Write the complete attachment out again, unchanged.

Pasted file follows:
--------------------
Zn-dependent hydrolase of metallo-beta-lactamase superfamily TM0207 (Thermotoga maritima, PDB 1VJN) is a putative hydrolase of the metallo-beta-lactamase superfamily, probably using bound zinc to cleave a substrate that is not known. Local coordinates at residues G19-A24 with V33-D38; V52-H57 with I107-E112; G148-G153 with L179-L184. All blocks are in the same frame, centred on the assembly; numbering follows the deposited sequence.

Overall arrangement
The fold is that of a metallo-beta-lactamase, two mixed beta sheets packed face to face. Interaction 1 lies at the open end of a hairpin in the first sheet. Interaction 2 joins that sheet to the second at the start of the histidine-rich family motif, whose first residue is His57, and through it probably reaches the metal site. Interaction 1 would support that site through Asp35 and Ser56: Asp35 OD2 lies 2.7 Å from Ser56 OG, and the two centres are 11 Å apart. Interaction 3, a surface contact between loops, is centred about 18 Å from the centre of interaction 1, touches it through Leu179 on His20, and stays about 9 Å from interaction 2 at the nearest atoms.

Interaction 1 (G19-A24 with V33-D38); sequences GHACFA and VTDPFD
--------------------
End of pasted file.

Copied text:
Zn-dependent hydrolase of metallo-beta-lactamase superfamily TM0207 (Thermotoga maritima, PDB 1VJN) is a putative hydrolase of the metallo-beta-lactamase superfamily, probably using bound zinc to cleave a substrate that is not known. Local coordinates at residues G19-A24 with V33-D38; V52-H57 with I107-E112; G148-G153 with L179-L184. All blocks are in the same frame, centred on the assembly; numbering follows the deposited sequence.

Overall arrangement
The fold is that of a metallo-beta-lactamase, two mixed beta sheets packed face to face. Interaction 1 lies at the open end of a hairpin in the first sheet. Interaction 2 joins that sheet to the second at the start of the histidine-rich family motif, whose first residue is His57, and through it probably reaches the metal site. Interaction 1 would support that site through Asp35 and Ser56: Asp35 OD2 lies 2.7 Å from Ser56 OG, and the two centres are 11 Å apart. Interaction 3, a surface contact between loops, is centred about 18 Å from the centre of interaction 1, touches it through Leu179 on His20, and stays about 9 Å from interaction 2 at the nearest atoms.

Interaction 1 (G19-A24 with V33-D38); sequences GHACFA and VTDPFD